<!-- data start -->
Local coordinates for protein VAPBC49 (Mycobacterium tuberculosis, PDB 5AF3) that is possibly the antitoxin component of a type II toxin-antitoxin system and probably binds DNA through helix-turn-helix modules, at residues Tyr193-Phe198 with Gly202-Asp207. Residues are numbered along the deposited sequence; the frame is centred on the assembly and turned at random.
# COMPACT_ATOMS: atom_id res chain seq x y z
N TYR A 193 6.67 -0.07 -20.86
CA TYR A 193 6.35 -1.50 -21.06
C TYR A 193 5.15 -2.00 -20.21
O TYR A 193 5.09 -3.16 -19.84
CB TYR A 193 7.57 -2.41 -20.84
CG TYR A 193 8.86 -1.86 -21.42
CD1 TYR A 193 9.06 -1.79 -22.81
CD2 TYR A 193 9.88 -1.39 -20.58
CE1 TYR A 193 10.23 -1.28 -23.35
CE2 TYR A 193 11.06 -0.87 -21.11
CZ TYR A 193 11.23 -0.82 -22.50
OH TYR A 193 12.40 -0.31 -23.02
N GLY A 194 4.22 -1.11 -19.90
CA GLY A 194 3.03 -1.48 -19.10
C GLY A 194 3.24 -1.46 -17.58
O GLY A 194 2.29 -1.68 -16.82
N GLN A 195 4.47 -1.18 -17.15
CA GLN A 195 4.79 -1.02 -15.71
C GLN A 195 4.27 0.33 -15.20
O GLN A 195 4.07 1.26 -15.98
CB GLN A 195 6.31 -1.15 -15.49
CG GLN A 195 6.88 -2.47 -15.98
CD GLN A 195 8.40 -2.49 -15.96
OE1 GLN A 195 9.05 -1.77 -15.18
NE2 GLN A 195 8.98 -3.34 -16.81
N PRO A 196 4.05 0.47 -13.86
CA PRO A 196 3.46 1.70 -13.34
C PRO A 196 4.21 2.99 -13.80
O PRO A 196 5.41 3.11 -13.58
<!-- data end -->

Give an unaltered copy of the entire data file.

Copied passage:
Local coordinates for protein VAPBC49 (Mycobacterium tuberculosis, PDB 5AF3) that is possibly the antitoxin component of a type II toxin-antitoxin system and probably binds DNA through helix-turn-helix modules, at residues Tyr193-Phe198 with Gly202-Asp207. Residues are numbered along the deposited sequence; the frame is centred on the assembly and turned at random.
# COMPACT_ATOMS: atom_id res chain seq x y z
N TYR A 193 6.67 -0.07 -20.86
CA TYR A 193 6.35 -1.50 -21.06
C TYR A 193 5.15 -2.00 -20.21
O TYR A 193 5.09 -3.16 -19.84
CB TYR A 193 7.57 -2.41 -20.84
CG TYR A 193 8.86 -1.86 -21.42
CD1 TYR A 193 9.06 -1.79 -22.81
CD2 TYR A 193 9.88 -1.39 -20.58
CE1 TYR A 193 10.23 -1.28 -23.35
CE2 TYR A 193 11.06 -0.87 -21.11
CZ TYR A 193 11.23 -0.82 -22.50
OH TYR A 193 12.40 -0.31 -23.02
N GLY A 194 4.22 -1.11 -19.90
CA GLY A 194 3.03 -1.48 -19.10
C GLY A 194 3.24 -1.46 -17.58
O GLY A 194 2.29 -1.68 -16.82
N GLN A 195 4.47 -1.18 -17.15
CA GLN A 195 4.79 -1.02 -15.71
C GLN A 195 4.27 0.33 -15.20
O GLN A 195 4.07 1.26 -15.98
CB GLN A 195 6.31 -1.15 -15.49
CG GLN A 195 6.88 -2.47 -15.98
CD GLN A 195 8.40 -2.49 -15.96
OE1 GLN A 195 9.05 -1.77 -15.18
NE2 GLN A 195 8.98 -3.34 -16.81
N PRO A 196 4.05 0.47 -13.86
CA PRO A 196 3.46 1.70 -13.34
C PRO A 196 4.21 2.99 -13.80
O PRO A 196 5.41 3.11 -13.58